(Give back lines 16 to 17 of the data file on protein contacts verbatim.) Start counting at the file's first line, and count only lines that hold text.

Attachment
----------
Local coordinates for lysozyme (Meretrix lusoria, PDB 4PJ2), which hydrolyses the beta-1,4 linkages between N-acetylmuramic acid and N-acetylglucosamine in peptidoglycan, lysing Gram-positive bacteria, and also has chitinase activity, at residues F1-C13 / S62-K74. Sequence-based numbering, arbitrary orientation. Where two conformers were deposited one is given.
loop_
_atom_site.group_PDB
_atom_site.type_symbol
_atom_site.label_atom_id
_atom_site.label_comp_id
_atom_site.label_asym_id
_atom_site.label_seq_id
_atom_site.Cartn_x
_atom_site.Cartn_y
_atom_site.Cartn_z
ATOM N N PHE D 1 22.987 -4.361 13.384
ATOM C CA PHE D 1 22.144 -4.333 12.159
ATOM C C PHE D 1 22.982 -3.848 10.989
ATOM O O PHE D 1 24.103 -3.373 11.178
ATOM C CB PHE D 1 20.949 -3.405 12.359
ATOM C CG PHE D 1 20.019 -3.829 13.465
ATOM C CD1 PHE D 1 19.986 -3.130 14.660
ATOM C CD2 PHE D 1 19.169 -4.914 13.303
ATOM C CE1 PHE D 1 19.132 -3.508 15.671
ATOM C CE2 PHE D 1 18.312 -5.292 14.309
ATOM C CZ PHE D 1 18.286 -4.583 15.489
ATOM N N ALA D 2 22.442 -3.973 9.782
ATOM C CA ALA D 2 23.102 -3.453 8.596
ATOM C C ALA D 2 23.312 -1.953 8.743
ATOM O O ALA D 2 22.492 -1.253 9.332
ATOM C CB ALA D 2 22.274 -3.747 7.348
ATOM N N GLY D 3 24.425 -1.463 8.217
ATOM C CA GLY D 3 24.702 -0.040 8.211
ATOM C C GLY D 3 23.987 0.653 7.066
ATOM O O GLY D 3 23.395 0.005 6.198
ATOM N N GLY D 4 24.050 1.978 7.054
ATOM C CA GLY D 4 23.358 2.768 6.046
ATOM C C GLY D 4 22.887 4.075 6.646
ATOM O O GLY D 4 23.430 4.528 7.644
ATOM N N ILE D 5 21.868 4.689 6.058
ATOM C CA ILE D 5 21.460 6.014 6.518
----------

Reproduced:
ATOM C CB PHE D 1 20.949 -3.405 12.359
ATOM C CG PHE D 1 20.019 -3.829 13.465